Four professors receive Moore Foundation experimental physics awards

Nathalie de Leon, Julia Mikhailova, Barry Rand, and Jeff Thompson

Four Princeton University researchers — Nathalie de Leon, Julia Mikhailova, Barry Rand and Jeff Thompson — are among the 21 winners of the 2023 Gordon and Betty Moore Foundation Experimental Physics Investigators Initiative awards. The grants will support research into quantum computing, advanced solar cells and laser-based sensing technologies, as well as efforts to foster inclusive research communities.

The award carries with it a $1,250,000 grant to each recipient, distributed over the next five years, to "advance the scientific frontier in experimental physics," the foundation said in its announcement.

Nathalie de Leon

De Leon, associate professor of electrical and computer engineering, has pioneered the use of diamond as a platform for quantum information technologies. Since her 2016 arrival at Princeton, de Leon has identified a new color center in diamond that combined long spin coherence times with excellent optical properties, an outstanding problem in the field of quantum networks. She has also developed new techniques to use nitrogen-based diamond color centers for nanoscale quantum sensing, and she is working on new techniques for bulk quantum diamond growth in collaboration with the Princeton Plasma Physics Laboratory.

More broadly, her group works at the interface of many fields — including quantum optics, atomic physics, condensed matter and device physics, materials science, surface spectroscopy, nanofabrication, and spin physics — to uncover sources of noise and loss in quantum systems and design new quantum platforms. Most recently, these efforts have led to the development of a new superconducting qubit based on tantalum that achieved world-record coherence.

De Leon's previous honors include a Rolf Landauer and Charles H. Bennett Award in Quantum Computing from the American Physical Society, an Early Career Award from the U.S. Department of Energy (DOE), a Defense Advanced Research Projects Agency (DARPA) Young Faculty Award, an Air Force Office of Scientific Research Young Investigator Award, a National Science Foundation CAREER Award and a Sloan Research Fellowship in physics. She came to Princeton in 2016.

Julia Mikhailova

Mikhailova, associate professor of mechanical and aerospace engineering, investigates optical harmonic generation in plasmas and solids and develops new ionization-based optical components. Optical harmonics can serve as a diagnostic tool for high-energy-density plasmas and new quantum materials, as well as a source of intense ultrafast X-ray radiation that can be used to produce entangled X-ray light for quantum metrology.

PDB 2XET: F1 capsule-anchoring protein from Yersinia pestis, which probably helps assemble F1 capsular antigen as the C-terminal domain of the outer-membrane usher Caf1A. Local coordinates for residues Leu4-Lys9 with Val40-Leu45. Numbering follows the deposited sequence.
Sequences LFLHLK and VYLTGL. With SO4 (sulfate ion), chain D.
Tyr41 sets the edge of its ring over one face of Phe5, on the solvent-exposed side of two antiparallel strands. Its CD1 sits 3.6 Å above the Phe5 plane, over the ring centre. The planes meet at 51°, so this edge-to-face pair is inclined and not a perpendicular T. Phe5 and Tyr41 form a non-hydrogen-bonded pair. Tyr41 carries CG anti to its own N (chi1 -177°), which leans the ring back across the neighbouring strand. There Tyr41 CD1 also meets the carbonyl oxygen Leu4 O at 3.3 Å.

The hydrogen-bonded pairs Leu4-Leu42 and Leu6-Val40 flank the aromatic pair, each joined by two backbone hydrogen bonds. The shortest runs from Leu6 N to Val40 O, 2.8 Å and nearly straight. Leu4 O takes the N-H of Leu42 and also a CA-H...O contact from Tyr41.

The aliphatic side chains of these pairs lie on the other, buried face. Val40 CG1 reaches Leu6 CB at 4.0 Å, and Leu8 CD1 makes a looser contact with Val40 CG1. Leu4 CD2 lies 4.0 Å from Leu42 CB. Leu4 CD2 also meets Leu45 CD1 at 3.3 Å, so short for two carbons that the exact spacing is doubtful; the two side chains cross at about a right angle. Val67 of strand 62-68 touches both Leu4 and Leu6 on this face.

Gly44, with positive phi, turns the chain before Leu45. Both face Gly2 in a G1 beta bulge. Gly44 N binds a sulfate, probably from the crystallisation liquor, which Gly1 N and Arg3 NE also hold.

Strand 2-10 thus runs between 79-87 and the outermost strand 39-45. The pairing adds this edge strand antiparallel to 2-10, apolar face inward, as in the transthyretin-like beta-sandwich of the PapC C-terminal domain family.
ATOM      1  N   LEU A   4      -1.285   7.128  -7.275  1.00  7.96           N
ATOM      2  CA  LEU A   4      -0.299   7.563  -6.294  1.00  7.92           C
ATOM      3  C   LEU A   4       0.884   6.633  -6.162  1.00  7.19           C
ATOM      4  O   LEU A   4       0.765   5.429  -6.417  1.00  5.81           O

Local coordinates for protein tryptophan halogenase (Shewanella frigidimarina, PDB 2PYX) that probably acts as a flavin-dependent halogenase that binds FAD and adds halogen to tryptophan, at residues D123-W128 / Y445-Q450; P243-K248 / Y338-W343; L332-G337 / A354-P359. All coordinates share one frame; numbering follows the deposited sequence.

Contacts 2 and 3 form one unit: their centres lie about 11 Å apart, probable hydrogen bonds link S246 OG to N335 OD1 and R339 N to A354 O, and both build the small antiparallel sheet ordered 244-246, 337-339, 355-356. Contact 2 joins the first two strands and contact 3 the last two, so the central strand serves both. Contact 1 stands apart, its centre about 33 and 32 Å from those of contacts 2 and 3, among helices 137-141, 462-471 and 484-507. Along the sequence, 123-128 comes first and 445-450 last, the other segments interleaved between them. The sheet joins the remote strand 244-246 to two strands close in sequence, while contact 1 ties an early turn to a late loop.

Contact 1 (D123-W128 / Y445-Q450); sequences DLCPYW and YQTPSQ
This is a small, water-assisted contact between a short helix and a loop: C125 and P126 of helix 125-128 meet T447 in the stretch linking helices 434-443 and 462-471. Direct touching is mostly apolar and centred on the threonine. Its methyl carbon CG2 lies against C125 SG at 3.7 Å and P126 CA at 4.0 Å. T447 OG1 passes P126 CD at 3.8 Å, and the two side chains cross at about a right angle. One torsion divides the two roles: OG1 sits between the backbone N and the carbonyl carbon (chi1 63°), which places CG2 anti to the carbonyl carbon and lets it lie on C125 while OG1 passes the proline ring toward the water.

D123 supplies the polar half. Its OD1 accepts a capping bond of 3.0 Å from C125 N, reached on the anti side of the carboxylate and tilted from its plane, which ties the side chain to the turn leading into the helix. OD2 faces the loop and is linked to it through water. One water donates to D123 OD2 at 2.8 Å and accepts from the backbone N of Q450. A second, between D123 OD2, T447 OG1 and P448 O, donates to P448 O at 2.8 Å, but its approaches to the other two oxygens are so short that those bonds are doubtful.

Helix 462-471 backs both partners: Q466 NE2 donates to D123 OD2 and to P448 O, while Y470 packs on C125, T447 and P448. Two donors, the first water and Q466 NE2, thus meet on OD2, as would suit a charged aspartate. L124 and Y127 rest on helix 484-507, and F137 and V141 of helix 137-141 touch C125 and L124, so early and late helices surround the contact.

Mikhailova’s previous honors include a DOE Early Career Award, an Alfred Rheinstein Faculty Award for excellence in teaching and scholarship from Princeton, and an Alexander von Humbolt Research Fellowship. In 2021, she was named a Kavli Frontiers of Science Fellow of the National Academy of Sciences. She joined Princeton in 2013.

Barry Rand

Rand, professor of electrical and computer engineering and the Andlinger Center for Energy and the Environment, investigates the optical and electrical properties of thin film materials to usher in the next generation of thin film devices. His group has uncovered new ways to understand energy loss in organic solar cells, discovered the key to managing heat in metal halide perovskite LEDs, and developed a novel technique that allows nanoparticles to self-assemble for more efficient, stable and durable perovskite LEDs.

Previous honors include a DARPA Young Faculty Award, a 3M Nontenured Faculty Award, a DuPont Young Professor Award and a Young Investigator Program award from the Office of Naval Research. A 2007 Ph.D. graduate of Princeton, he joined the Princeton faculty in 2013.

Jeff Thompson

Thompson, associate professor of electrical and computer engineering, is an experimental atomic physicist exploring novel approaches to quantum computing and communication. One line of work, based on ytterbium atoms in optical tweezer arrays, has proven useful in quantum error correction, a key hurdle in the quest to build quantum computers at a practical scale. Another system, based on erbium ions in the solid state, shows promise as a way to connect quantum information systems in low-loss networks over optical fiber.

Thompson’s previous honors include a New Horizons in Physics Prize from the Breakthrough Foundation, a Presidential Early Career Award for Scientists and Engineers from the Army Research Office, a CAREER Award from the National Science Foundation, and a Sloan Research Fellowship in Physics. He joined Princeton in 2016.